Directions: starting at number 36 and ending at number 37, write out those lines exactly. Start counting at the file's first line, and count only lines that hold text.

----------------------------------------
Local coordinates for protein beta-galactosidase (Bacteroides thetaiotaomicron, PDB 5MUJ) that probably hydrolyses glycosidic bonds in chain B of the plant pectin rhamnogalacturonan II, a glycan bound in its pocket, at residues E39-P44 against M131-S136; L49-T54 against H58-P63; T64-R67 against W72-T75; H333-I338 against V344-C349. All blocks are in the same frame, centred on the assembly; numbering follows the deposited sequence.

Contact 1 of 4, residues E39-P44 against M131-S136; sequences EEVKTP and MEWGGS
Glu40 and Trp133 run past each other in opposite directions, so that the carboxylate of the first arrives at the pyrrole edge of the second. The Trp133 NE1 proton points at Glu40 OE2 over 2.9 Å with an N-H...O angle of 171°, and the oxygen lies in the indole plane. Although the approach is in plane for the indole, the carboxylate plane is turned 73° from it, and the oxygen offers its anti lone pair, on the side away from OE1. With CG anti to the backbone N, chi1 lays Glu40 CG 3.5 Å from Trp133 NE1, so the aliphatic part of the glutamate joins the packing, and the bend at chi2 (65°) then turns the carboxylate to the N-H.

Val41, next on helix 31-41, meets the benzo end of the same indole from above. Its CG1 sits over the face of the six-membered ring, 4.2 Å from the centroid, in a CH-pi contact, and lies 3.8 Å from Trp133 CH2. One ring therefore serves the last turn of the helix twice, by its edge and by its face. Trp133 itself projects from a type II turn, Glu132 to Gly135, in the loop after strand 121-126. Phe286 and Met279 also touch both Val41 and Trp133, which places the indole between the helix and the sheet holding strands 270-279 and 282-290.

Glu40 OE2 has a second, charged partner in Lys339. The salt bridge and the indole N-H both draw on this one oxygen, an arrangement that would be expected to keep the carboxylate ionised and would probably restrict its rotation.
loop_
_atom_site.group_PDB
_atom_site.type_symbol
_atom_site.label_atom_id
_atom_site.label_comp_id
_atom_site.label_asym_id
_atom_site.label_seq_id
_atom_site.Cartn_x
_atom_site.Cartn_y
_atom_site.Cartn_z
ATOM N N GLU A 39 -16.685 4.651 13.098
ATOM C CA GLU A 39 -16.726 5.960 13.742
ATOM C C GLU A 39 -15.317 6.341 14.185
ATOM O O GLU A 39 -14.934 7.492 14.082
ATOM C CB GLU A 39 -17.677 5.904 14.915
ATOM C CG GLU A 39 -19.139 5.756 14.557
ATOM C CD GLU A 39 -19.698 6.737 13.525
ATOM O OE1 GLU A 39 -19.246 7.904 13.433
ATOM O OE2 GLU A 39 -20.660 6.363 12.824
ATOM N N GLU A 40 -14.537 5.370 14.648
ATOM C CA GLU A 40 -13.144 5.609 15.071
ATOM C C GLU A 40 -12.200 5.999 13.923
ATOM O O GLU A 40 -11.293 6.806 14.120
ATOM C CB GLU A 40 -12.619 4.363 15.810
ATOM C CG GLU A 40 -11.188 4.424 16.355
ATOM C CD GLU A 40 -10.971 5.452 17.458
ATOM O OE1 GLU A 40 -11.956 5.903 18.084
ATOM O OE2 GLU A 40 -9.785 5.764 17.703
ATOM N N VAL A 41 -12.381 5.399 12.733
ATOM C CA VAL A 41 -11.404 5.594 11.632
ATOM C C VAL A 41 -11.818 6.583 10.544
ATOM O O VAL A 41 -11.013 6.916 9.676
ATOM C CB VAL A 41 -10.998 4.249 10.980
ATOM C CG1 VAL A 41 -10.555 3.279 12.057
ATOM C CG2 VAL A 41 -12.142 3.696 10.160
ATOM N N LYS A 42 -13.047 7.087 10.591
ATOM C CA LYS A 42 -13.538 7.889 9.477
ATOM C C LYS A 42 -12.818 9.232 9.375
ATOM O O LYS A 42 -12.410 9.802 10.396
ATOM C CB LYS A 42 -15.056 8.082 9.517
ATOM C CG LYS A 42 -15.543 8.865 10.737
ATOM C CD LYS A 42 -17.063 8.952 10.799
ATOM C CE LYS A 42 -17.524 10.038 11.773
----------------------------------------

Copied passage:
ATOM C C VAL A 41 -11.818 6.583 10.544
ATOM O O VAL A 41 -11.013 6.916 9.676